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NoC, NoC: Your Chip May Be Under Attack

NoC, NoC: Your Chip May Be Under Attack
by Paul McLellan on 01-03-2014 at 12:37 pm

SoCs face a lot of issues related to security and the Network-on-Chip (NoC) is in a good position to facilitate system-wide services. SoCs are now so complex that one of the challenges is to make sure that the chip does what it is meant to do and doesn’t do what it isn’t meant to do. Just as in software, security used to be largely ignored when doing a chip design but with all the latest revelations about the NSA (and others) you can’t just assume your blocks have no security holes and that it impossible to run malicious code on your control processor.

Chips are vulnerable to attack in all sorts of subtle ways as well as the obvious ones of violating security policies such as writing out encryption keys to non-secure areas. Just as a website is vulnerable to DDOS attack (distributed denial of service) IP blocks on a chip are vulnerable to starvation, forced errors and unauthorized access.

Sonics has a broad set of security features in its products SSX and SGN that can be used in conjunction with error management to enable content protection, core hijacking prevention, and denial of service protection and thus ensure that an SoC cannot be compromised.

The protection mechanism allows for access restrictions to user-specified targets using flexible, user-defined protection regions. The initiator access can be additionally qualified with the use of in-band qualifiers. Incoming requests at the target are qualified using the address, the user bits, the initiator id and the type of command to decide whether to grant or refuse the request. Two tests are done: is the incoming request type (read, write, both) permitted by the permissions and are the role bits of the incoming request in the pattern allowed by the user-defined network permission bits.

The access rights are stored in a table of run-time configurable registers—these registers reside in a protected region. The request address and protection group are used to look up read, write, and role permissions from a table of protection regions.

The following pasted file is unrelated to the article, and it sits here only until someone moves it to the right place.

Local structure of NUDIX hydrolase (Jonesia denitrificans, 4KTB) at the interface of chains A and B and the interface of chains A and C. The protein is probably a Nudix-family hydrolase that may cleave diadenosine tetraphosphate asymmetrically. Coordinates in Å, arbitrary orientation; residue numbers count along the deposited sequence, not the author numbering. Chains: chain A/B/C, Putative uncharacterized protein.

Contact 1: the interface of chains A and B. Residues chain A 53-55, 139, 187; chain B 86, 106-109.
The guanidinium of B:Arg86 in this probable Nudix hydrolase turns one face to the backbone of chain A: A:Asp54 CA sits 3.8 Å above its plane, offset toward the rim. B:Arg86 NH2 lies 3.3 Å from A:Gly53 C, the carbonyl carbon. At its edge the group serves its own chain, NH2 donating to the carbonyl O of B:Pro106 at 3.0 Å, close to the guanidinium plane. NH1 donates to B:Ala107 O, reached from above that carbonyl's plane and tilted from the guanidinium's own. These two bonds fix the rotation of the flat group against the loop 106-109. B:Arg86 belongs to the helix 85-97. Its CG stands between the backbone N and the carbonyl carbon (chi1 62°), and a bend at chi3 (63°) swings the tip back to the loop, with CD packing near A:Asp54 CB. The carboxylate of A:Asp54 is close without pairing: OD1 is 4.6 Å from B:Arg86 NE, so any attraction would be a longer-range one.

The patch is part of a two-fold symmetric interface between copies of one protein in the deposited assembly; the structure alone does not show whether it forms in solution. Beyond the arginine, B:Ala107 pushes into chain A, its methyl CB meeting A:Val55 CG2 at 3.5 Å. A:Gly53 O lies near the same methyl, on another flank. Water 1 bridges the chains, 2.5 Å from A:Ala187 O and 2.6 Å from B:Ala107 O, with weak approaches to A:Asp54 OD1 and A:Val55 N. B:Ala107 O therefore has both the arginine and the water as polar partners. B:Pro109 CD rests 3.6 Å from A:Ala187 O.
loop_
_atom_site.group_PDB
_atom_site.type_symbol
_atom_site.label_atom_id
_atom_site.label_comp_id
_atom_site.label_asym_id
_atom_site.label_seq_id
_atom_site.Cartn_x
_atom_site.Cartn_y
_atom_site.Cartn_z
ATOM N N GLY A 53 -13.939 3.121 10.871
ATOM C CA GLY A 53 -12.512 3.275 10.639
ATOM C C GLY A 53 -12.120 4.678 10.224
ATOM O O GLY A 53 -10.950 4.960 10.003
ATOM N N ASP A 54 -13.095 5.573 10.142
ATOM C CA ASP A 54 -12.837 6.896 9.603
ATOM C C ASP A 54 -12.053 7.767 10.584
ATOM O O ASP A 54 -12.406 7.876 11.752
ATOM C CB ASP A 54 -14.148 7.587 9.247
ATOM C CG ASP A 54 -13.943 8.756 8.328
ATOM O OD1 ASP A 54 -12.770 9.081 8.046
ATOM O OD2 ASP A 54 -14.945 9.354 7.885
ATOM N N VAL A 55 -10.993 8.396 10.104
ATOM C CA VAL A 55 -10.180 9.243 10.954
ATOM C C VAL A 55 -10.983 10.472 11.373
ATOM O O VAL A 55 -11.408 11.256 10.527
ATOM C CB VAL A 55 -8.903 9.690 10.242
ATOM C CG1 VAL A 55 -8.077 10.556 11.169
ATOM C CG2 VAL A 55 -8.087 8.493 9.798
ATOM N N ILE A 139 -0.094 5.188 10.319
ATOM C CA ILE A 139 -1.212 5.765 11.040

In a little more detail, access control at the target agent is based on the following attributes of each request:

  • The address is used to determine the protection region. Because the initiator agent can do address fill-in and/or multi-channel operations, the address received by a target agent may not be the same as the address sent by the initiator.
  • Initiator ID is used to determine protection groups.
  • Command is used to determine if a read or write is requested (the ReadEx command is evaluated as both a read and a write).
  • Separate portions of user defined signals can be used to determine the protection group and the role associated with the request.

Another important aspect of security is to track issues and capture error conditions. Of course there are lots of reasons for errors on an SoC and security is not necessarily the most likely. As Hanson’s razor says, “Never attribute to malice that which can just be explained by stupidity.” Well, OK, chip designers are not stupid but the most likely reason for sending, say, an unsupported command is an error. But it might not be so capturing errors is a very important part of security.

The combination of the protection mechanism along with error management helps address many SoC security vulnerabilities such as information extraction, core hijacking (running malicious code) and DoS attacks.

More information here.

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